*Includes Rockefeller's quotes about Standard Oil
*Includes online resources and a bibliography for further reading
*Includes a table of contents
“The secret to success is to do the common things uncommonly well.” – John D. Rockefeller
The discovery of rich dark pools of oil residing in the pockets beneath humanity's feet remains one of the most pivotal revelations in all of history. Crude oil, a type of fossil fuel, is found swimming near the surface in tar sands and in the cracks of sedimentary rocks. These underground jackpots are used to create petroleum products across the globe, from gasoline and different fuels to heating oils, lubricating oils, and asphalt. For centuries, humans have been combing the lands in search of the lucrative resource; after all, there is a reason they call it “black gold.”
Historical records show that humanity has known the importance of oil since the beginning of time. Traces of natural bitumen (a crucial component of asphalt) were found on 40,000-year-old stone tools unearthed in Syrian Neanderthal sites. According to Greek historian, Herodotus, asphalt taken from ancient oil pits and river banks near Ardericca were utilized in the construction of the Babylon towers. Meanwhile, across the globe, bitumen was used as an embalming substance for Egyptian mummies.
The earliest oil drilled oil wells were found in the Sichuan Province of China in 347 CE. These primitive wells ran up to 800-ft deep, and were dug up by a manual rig still used in rural areas today. The apparatus was made of sturdy pipe bamboo and a sharp iron drill attached to it. A group of 2 or more men operated the machine. Some stood on the wooden lever, which activated the pulley system. The machine hoisted the drill stem off the ground and back into the ground repeatedly, slowly breaking through the earth. 10th century hand-dug wells were also stumbled upon in Oman, Yemen, Sicily, and surrounding territories.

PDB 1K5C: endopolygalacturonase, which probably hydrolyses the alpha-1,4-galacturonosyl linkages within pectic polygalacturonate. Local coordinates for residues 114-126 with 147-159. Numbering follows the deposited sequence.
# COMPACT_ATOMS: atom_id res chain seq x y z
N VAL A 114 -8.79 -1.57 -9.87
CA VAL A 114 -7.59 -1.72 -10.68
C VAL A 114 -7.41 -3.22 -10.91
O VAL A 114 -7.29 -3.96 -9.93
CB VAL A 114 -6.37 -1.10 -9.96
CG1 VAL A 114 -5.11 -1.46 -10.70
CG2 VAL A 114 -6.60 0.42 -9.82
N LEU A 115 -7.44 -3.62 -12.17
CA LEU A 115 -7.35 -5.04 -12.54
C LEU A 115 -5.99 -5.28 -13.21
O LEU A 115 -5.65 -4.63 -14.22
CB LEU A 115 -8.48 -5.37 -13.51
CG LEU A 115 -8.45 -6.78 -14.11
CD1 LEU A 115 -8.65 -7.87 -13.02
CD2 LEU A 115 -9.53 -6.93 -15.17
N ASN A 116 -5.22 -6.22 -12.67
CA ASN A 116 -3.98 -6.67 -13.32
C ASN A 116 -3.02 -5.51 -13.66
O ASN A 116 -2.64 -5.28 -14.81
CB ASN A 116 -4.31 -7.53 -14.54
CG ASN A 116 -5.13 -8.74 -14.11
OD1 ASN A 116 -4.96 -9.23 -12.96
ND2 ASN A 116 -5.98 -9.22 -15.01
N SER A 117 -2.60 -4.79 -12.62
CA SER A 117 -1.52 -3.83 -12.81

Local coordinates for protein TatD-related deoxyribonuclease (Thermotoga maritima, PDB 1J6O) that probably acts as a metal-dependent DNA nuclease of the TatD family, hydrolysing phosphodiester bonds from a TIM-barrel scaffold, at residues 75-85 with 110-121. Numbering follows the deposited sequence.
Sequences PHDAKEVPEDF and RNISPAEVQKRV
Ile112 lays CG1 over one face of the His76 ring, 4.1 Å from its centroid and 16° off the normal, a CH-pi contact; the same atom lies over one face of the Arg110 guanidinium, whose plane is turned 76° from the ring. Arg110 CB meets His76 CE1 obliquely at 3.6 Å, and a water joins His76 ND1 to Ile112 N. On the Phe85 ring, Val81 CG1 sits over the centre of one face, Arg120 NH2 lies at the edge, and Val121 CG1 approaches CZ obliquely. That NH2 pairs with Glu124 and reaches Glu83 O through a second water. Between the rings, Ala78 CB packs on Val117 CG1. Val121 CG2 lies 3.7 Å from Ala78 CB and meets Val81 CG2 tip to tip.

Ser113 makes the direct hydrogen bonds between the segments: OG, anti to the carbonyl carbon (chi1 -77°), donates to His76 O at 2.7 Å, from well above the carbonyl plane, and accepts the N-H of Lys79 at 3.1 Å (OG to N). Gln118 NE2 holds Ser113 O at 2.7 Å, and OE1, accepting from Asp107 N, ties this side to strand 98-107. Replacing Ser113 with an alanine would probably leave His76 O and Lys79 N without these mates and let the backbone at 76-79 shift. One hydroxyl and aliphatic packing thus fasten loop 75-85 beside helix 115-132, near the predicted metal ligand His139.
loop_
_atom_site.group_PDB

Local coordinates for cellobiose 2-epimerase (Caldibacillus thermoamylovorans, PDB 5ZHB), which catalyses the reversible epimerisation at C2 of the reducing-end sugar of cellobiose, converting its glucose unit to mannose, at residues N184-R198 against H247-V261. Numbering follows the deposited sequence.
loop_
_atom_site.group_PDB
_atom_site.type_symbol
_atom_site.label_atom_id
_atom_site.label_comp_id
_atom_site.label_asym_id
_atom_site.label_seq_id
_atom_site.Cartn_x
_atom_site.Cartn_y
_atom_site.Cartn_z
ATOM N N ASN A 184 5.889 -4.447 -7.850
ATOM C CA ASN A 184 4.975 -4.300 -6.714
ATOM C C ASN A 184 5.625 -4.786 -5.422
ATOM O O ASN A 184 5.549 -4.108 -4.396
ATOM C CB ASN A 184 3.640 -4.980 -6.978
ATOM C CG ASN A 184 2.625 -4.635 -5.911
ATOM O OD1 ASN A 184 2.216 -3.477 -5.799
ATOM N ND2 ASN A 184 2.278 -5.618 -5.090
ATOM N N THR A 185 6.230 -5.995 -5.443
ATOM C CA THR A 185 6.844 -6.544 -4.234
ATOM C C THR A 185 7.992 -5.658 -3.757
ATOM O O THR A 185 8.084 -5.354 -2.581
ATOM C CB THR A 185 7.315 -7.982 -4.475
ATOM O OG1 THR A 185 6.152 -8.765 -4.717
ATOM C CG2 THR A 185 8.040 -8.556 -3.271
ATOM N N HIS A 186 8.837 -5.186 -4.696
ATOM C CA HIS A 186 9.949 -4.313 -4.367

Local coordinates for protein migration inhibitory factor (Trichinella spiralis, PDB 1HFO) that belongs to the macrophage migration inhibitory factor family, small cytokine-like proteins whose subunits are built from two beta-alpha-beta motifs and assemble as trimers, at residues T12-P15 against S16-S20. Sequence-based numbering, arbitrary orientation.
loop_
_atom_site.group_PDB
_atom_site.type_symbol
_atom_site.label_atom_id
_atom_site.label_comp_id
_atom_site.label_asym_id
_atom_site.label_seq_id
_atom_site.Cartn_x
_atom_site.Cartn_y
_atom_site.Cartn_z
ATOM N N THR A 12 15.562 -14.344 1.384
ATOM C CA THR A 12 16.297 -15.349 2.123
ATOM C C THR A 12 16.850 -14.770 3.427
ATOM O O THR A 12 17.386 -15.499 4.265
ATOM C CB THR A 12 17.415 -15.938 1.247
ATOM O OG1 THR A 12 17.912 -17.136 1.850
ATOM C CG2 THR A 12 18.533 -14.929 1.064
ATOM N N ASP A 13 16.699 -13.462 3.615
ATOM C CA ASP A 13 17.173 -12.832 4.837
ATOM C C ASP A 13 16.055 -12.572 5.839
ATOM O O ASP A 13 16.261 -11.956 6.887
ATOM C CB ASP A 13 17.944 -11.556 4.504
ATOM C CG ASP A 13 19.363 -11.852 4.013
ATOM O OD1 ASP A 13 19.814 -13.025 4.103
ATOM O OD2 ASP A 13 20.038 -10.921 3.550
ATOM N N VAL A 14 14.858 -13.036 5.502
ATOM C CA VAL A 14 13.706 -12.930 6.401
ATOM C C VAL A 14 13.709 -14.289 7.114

Oil exploration eventually made its way to North America in the 17th century. Natural oil seeps found in New York attracted the attention of many beyond the seas, including a Franciscan missionary, Father Joseph De La Roche d'Aillon. Over a century later, Peter Kalm charted a map of the Pennsylvania oil seeps in 1753. Curious German missionaries recounted the oil wells prevalent in North America, which led to a boost in international trade.
In 1790, a man named Nathaniel Carey became one of the first to use the process of “oil skimming,” which is to extract oil floating on the surface of water. Carey capitalized on the skimmed oil from the seeps in Titusville, Pennsylvania, gathering the oil in small barrels and hopping on his horse to make the deliveries. The oil seeps in Titusville were later dubbed “Oil Creek.”
As the United States entered the Industrial Revolution in the 18th century, the thirst for oil was at its peak. In 1859, a man named Edwin Drake made history when he erected the first drilled oil well in the United States. His steam-powered rig bore a 69-ft hole in the ground, boasting production of 25 barrels a day. By the next year, 40 kerosene plants had cropped up across the nation. That year, plants in the United States saw production of 500,000 barrels. The next year, that number had skyrocketed to 2.1 million.
The oil boom revitalized the nation's people. Everyone wanted to dip their toes in the pools of black gold. It would not be long before a young man by the name of John D. Rockefeller got wind of the news, and like many others, he was intrigued. With the help of his brother and 2 other partners, Rockefeller created the legendary, and perhaps infamous, Standard Oil Company. Little did anyone know, this very corporation would soon hold the reins of the industry.
Standard Oil Company: The History and Legacy of America’s Most Famous Monopoly examines the history of Rockefeller’s infamous company.
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